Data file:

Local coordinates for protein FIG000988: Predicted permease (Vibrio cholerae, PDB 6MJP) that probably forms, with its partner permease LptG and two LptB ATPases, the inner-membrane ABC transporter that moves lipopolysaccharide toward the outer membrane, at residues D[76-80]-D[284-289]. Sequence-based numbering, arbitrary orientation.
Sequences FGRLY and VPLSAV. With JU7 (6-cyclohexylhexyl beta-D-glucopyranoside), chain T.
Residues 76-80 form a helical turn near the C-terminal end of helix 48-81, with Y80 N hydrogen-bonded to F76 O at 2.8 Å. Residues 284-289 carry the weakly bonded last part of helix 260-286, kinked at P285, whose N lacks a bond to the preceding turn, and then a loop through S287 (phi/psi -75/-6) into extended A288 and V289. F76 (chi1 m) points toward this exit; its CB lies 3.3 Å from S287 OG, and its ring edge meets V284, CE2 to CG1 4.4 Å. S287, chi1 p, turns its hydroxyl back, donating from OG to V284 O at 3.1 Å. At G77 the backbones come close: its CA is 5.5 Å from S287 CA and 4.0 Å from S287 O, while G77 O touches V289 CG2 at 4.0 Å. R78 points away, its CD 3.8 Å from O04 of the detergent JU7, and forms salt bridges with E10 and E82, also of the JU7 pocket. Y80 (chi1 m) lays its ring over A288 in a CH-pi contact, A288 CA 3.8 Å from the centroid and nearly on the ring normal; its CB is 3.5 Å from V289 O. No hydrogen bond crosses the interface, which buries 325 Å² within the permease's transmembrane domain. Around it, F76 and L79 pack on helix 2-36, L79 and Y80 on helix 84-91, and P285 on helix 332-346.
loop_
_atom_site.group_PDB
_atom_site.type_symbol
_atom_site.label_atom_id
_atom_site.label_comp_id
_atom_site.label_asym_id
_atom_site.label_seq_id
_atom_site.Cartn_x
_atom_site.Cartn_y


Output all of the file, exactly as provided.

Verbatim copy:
Local coordinates for protein FIG000988: Predicted permease (Vibrio cholerae, PDB 6MJP) that probably forms, with its partner permease LptG and two LptB ATPases, the inner-membrane ABC transporter that moves lipopolysaccharide toward the outer membrane, at residues D[76-80]-D[284-289]. Sequence-based numbering, arbitrary orientation.
Sequences FGRLY and VPLSAV. With JU7 (6-cyclohexylhexyl beta-D-glucopyranoside), chain T.
Residues 76-80 form a helical turn near the C-terminal end of helix 48-81, with Y80 N hydrogen-bonded to F76 O at 2.8 Å. Residues 284-289 carry the weakly bonded last part of helix 260-286, kinked at P285, whose N lacks a bond to the preceding turn, and then a loop through S287 (phi/psi -75/-6) into extended A288 and V289. F76 (chi1 m) points toward this exit; its CB lies 3.3 Å from S287 OG, and its ring edge meets V284, CE2 to CG1 4.4 Å. S287, chi1 p, turns its hydroxyl back, donating from OG to V284 O at 3.1 Å. At G77 the backbones come close: its CA is 5.5 Å from S287 CA and 4.0 Å from S287 O, while G77 O touches V289 CG2 at 4.0 Å. R78 points away, its CD 3.8 Å from O04 of the detergent JU7, and forms salt bridges with E10 and E82, also of the JU7 pocket. Y80 (chi1 m) lays its ring over A288 in a CH-pi contact, A288 CA 3.8 Å from the centroid and nearly on the ring normal; its CB is 3.5 Å from V289 O. No hydrogen bond crosses the interface, which buries 325 Å² within the permease's transmembrane domain. Around it, F76 and L79 pack on helix 2-36, L79 and Y80 on helix 84-91, and P285 on helix 332-346.
loop_
_atom_site.group_PDB
_atom_site.type_symbol
_atom_site.label_atom_id
_atom_site.label_comp_id
_atom_site.label_asym_id
_atom_site.label_seq_id
_atom_site.Cartn_x
_atom_site.Cartn_y